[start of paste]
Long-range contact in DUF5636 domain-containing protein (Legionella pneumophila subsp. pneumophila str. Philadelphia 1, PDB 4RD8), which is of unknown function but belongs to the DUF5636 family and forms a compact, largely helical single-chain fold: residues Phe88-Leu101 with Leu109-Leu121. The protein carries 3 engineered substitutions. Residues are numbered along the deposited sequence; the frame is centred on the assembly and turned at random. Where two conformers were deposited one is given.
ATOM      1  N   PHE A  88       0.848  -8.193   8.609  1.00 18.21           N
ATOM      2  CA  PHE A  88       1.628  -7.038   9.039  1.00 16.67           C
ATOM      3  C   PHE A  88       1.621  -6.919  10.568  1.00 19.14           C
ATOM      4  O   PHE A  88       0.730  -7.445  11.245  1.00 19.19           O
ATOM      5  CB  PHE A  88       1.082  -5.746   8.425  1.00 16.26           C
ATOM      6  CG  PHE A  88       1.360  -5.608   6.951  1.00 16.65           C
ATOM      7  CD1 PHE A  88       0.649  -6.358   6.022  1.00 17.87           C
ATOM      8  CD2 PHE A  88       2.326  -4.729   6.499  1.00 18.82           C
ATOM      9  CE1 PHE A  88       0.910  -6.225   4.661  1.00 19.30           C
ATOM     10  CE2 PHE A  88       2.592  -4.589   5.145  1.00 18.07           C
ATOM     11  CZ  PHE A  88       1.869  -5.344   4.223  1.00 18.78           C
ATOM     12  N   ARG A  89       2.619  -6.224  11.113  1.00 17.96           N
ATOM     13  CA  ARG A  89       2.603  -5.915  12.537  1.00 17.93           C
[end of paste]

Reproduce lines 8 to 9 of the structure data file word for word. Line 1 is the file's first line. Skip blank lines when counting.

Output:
ATOM      7  CD1 PHE A  88       0.649  -6.358   6.022  1.00 17.87           C
ATOM      8  CD2 PHE A  88       2.326  -4.729   6.499  1.00 18.82           C